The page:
I am momentarily stunned by a memory. More googling confirms I know the mother of the only child to have died from a coyote attack here in the States. She told me the story almost 20 years ago at a class reunion. Her child died in the operating room after several hours of surgery.

I’m beginning to feel like a real city slicker about that sidewalk encounter.

Later, I read about what I should have done when I encountered the coyote:

If you start seeing coyotes around your home or property, chase them away by shouting, making loud noises or throwing rocks.
U.S. Dept. of Agriculture's Animal and Plant Health Inspection Service
Don't run or turn your back on the coyote. Face the coyote and back away slowly.Rocky Mountain News
Given a next time, I’ve decided I will stop walking and keep myself turned and fully facing him until he’s out of sight. And maybe pull my umbrella out of my backpack and have it at the ready. I seem to remember reading that popping an umbrella open at an oncoming bear will deter an attack. Or was it a mountain lion? Maybe it was geese, an angry gaggle of geese . . .

Truth is, I’d feel a whole lot more apprehensive if that coyote was a Pit Bull. And somehow, my future plans make me feel more embarrassed than smart. As if I were the provocateur here. Or as if I thought my old, stringy, inconveniently-sized carcass must surely be irresistible to any discriminating coyote. I figure I’m in more danger of being hit on by Paris Hilton.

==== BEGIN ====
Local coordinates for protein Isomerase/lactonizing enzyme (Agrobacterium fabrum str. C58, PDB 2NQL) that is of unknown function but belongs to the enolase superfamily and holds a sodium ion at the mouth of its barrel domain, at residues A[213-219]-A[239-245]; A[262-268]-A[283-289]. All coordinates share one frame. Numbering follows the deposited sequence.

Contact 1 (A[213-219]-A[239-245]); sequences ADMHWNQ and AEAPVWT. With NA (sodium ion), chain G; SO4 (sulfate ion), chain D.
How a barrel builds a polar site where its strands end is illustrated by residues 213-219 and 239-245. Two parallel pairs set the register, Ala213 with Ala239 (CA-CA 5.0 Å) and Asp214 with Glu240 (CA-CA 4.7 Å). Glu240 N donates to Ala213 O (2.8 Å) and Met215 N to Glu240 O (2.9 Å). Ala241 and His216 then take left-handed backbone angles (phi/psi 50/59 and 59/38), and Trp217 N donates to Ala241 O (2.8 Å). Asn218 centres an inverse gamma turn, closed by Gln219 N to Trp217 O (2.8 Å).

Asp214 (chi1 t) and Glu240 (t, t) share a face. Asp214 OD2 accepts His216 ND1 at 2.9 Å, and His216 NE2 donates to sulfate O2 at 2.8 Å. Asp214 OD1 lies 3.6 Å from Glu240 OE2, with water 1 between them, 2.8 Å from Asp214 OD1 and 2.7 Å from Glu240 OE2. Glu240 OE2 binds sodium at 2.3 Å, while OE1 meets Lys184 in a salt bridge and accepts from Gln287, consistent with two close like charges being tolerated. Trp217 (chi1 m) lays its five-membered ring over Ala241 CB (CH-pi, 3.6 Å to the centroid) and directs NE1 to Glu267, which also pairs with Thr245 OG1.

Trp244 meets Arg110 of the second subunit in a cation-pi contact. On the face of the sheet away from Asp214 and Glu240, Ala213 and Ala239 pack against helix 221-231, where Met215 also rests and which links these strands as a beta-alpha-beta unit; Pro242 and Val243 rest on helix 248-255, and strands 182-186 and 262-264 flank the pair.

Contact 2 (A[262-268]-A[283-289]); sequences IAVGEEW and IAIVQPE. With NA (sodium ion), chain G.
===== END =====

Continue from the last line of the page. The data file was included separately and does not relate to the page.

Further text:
On the other hand, I’m thinking this could be the epitome of urban naiveté. Paris Hilton isn’t roving my neighborhood, but at least one coyote is, and there’s no getting around all those coyote attack stories. And one of these days, I’m more likely to be tottering down that sidewalk than striding, old and feeble, a classic candidate for being culled from the human herd . . .

Out here in New Mexico, there are dozens of Native American stories about the coyote as “trickster.” Some of them are not so far in spirit from the stories folks my age remember about Wile E. and his relationship with our state bird. These make it easier to take the coyote less seriously than the supremely competent animal he is. And maybe that’s the real trick he’s mastered, the one that lets him get away with living and thriving in such close proximity to our kind – among us, actually, as many stories and Shirley Two Feathers’ remarkable photo suggest. Looks like a real sweetie, doesn’t he?

I know it’s nobody’s fault. There’s more and more of all of us, and less and less room. And, as the experts point out, food and water are abundant and readily available wherever humans are living. “Why are they going to go chase rabbits when you got Fifi locked up with a bowl of water to drink right next to her?” as one professional animal trapper puts it. As my IT friends would put it, we’re both "working as designed."

And that’s the trouble, isn’t it?


The photo at the top of this story is titled "coyote rides the bus" and is posted with the kind permission of Shirley Two Feathers. You can see this and all Shirley Two Feathers' photos on Flickr at:


Post a Comment

Links to this post:

Create a Link

<< Home